Objective To assess the effect of the duration of fever after the initiation of treatment (FAT) of febrile urinary tract infections (UTI) on the development of permanent renal lesions based on dimercaptosuccinic acid (DMSA) scintigraphy findings. To evaluate the FAT contribution to permanent renal lesion formation in relation to fever before treatment initiation (FBT), the presence of vesicourinary reflux (VUR), age and severity of infection.
Methods The inpatient records of 148 children (median age: 2.4 months (11 days to 24 months)) with a first episode of UTI during a 3-year period were analysed. DMSA findings, and clinical and laboratory parameters were evaluated.
Results Among the study population, 34/148 (22.97%) children had permanent renal lesions on the DMSA scan 6 months after a single episode of UTI. Twenty-three children (15.5%) had mild, 10 (6.7%) had moderate and 1 (0.6%) child had severe lesions on the DMSA. FAT prolongation >/48 hours was associated with older age (p=0.01) and increased absolute neutrophil count (p=0.042). The likelihood of lesions was significantly increased when FAT was ≥48 hours (R2=0.043, p=0.021). On multiple regression analysis, with the addition of FBT>/72 hours (0.022), the presence of VUR (p<0.001), C-reactive protein (p=0.027) and age (p=0.031), the effect of FAT on lesion development disappeared (p=0.15).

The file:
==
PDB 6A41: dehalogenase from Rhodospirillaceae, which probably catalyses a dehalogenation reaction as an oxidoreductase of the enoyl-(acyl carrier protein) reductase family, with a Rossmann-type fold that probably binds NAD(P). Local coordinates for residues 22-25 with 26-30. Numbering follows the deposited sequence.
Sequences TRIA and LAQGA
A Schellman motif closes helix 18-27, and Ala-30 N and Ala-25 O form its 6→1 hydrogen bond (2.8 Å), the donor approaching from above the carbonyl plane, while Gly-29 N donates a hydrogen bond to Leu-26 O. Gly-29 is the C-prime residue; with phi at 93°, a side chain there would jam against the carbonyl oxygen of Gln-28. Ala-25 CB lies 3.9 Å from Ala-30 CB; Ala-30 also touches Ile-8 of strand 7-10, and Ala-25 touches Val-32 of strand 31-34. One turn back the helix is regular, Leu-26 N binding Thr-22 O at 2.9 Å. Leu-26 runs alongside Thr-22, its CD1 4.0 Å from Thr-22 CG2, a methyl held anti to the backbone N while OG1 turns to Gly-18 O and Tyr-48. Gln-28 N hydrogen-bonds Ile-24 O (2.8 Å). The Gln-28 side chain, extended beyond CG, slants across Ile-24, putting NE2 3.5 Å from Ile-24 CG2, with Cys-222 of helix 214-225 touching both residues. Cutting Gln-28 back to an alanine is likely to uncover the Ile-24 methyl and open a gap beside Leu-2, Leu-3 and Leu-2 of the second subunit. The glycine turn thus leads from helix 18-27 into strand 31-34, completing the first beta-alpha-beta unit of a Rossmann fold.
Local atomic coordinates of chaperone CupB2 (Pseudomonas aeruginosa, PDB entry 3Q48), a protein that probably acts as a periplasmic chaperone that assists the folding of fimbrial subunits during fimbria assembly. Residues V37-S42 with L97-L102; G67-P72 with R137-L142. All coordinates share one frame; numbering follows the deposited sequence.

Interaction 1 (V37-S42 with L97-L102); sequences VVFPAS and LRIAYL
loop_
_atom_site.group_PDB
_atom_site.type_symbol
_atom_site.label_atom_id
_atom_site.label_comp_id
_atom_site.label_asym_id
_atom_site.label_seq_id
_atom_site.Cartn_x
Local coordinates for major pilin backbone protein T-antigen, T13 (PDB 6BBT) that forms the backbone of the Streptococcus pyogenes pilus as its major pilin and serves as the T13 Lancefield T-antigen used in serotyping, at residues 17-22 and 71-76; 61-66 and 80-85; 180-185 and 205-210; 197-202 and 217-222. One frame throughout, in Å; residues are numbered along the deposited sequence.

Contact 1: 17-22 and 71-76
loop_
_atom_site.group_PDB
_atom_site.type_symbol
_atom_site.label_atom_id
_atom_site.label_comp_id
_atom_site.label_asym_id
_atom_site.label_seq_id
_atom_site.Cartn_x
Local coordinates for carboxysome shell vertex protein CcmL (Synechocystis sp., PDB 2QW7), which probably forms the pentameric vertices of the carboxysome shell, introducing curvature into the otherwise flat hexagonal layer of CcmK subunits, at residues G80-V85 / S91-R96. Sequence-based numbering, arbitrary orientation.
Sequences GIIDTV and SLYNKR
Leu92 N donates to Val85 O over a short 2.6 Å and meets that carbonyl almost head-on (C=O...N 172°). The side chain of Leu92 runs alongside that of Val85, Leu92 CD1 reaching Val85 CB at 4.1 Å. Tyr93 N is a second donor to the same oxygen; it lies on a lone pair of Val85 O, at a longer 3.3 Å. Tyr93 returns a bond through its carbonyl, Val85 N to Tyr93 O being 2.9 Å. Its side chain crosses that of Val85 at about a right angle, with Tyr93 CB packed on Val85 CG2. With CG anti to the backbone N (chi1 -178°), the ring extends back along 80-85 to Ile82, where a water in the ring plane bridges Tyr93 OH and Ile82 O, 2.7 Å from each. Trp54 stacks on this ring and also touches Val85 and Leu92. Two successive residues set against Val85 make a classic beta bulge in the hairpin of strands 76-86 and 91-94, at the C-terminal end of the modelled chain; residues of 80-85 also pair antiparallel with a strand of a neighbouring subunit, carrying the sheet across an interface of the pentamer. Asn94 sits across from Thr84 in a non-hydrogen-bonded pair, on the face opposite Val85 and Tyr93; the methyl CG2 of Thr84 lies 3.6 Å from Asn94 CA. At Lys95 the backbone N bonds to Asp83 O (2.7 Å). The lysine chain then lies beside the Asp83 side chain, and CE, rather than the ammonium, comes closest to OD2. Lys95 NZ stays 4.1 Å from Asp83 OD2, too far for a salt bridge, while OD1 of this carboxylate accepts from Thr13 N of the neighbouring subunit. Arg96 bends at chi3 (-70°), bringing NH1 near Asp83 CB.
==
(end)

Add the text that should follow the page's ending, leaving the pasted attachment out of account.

Conclusions Prolongation of FAT≥48 hours of febrile UTI in children <2 years significantly contributes to the development of permanent renal lesions. However, delay in treatment initiation >/72 hours, the presence of VUR, older age and infection severity seem to be more significant predictors of the development of renal lesions.
- acute pyelonephritis
- renal scarring
- fever after treatment initiation
- fever before treatment
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Contributors All authors have contributed equally to this manuscript.
Funding The authors have not declared a specific grant for this research from any funding agency in the public, commercial or not-for-profit sectors.
Competing interests None decalred.
Patient consent Not required.
Provenance and peer review Not commissioned; externally peer reviewed.
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